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Wilson v. State

Supreme Court of Georgia

September 13, 2017

WILSON
v.
THE STATE.

          GRANT, JUSTICE.

         Appellant Charles Rodney Wilson was convicted of murder and related offenses in connection with the October 2012 shooting death of Jesse Howard. Wilson now appeals, asserting various errors in the adjudication of his motion for new trial, insufficiency of the evidence, evidentiary error, and improper refusal to bifurcate the trial of certain counts. Though none of Wilson's enumerations have merit, we do note an error in his sentencing, and we therefore affirm in part, vacate in part, and remand for resentencing.[1]

         I.

         Viewed in the light most favorable to the jury's verdict, the evidence at trial showed that Wilson, a convicted felon, shot and killed victim Howard on October 25, 2012. Earlier that month, Howard had broken into Wilson's car and stolen several ounces of marijuana. During the days that followed, Wilson sought out Howard, first at Howard's girlfriend's workplace and then at his grandmother's home. Wilson told Howard's girlfriend to tell him that Wilson "got something for him, he going to do something to him." At Howard's grandmother's home, Howard's mother, who answered Wilson's knock at the door and told him that Howard was not there, noticed that Wilson "was standing at an angle, as if he had something on his side."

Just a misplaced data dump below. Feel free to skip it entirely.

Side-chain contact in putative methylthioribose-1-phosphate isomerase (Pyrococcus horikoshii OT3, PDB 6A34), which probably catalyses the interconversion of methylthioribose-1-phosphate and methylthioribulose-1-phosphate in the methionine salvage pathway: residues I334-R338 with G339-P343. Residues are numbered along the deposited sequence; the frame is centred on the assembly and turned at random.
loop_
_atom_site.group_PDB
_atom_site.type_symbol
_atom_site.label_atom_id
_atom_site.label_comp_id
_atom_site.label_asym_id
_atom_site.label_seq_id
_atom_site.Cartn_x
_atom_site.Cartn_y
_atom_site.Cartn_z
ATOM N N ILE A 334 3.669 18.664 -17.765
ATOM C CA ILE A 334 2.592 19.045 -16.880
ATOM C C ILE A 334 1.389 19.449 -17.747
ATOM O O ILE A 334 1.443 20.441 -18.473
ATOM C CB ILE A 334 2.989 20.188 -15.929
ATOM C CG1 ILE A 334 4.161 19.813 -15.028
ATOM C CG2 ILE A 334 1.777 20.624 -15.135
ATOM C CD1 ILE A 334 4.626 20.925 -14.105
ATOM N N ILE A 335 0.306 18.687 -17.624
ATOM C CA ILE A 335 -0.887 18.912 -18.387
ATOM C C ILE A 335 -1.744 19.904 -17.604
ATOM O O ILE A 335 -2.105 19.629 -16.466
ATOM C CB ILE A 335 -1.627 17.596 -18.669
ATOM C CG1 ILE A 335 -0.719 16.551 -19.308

On the day of the shooting, two of Wilson's friends spotted Howard with Scotty Hawk at the mall. Knowing that Wilson was looking for Howard, the friends followed the men as they left the mall in Howard's girlfriend's black Honda Accord and drove to Stonehenge, an Athens neighborhood where both men lived. One of the friends called Wilson and told him they had located Howard. Wilson drove to Stonehenge and found Howard standing in Hawk's driveway with Hawk and two other men, Stepny Billups and Fred Hunter.